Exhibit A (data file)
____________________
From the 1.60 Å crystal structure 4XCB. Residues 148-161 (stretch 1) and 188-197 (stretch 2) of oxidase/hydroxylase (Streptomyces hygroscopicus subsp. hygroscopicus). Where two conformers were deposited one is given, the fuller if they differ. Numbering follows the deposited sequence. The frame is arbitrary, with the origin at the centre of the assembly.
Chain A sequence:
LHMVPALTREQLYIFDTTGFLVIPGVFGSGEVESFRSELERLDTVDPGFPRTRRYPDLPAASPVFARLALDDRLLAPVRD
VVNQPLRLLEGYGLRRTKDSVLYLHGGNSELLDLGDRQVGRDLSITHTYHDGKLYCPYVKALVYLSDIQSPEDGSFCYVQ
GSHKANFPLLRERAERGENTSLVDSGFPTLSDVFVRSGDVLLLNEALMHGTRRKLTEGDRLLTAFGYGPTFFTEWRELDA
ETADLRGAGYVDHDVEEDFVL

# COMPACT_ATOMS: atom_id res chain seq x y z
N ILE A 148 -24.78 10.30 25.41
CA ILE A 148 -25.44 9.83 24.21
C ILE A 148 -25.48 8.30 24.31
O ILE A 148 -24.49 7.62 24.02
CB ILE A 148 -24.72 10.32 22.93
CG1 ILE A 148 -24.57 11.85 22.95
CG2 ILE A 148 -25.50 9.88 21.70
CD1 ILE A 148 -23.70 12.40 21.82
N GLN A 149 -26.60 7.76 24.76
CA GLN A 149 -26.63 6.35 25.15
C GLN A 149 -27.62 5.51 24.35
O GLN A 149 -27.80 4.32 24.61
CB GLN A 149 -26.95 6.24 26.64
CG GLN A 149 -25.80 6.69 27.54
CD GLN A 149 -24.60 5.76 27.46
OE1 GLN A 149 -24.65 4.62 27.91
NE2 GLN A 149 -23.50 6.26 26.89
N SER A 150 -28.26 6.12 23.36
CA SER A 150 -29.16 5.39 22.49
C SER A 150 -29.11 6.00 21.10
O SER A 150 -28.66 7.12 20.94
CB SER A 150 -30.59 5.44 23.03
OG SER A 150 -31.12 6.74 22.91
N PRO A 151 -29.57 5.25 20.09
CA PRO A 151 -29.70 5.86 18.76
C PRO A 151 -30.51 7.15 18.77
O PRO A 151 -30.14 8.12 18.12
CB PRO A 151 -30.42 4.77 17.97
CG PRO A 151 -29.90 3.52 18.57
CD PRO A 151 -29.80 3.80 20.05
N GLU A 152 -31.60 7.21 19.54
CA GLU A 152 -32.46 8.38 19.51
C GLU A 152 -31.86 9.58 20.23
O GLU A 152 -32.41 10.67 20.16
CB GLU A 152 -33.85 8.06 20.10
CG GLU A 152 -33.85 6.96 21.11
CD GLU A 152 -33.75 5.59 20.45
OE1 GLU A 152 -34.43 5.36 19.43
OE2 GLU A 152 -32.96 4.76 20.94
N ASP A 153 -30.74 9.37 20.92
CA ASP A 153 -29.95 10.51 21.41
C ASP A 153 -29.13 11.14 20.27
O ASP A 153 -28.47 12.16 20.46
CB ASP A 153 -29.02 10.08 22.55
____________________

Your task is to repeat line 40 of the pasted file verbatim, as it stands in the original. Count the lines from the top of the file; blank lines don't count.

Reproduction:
C GLU A 152 -31.86 9.58 20.23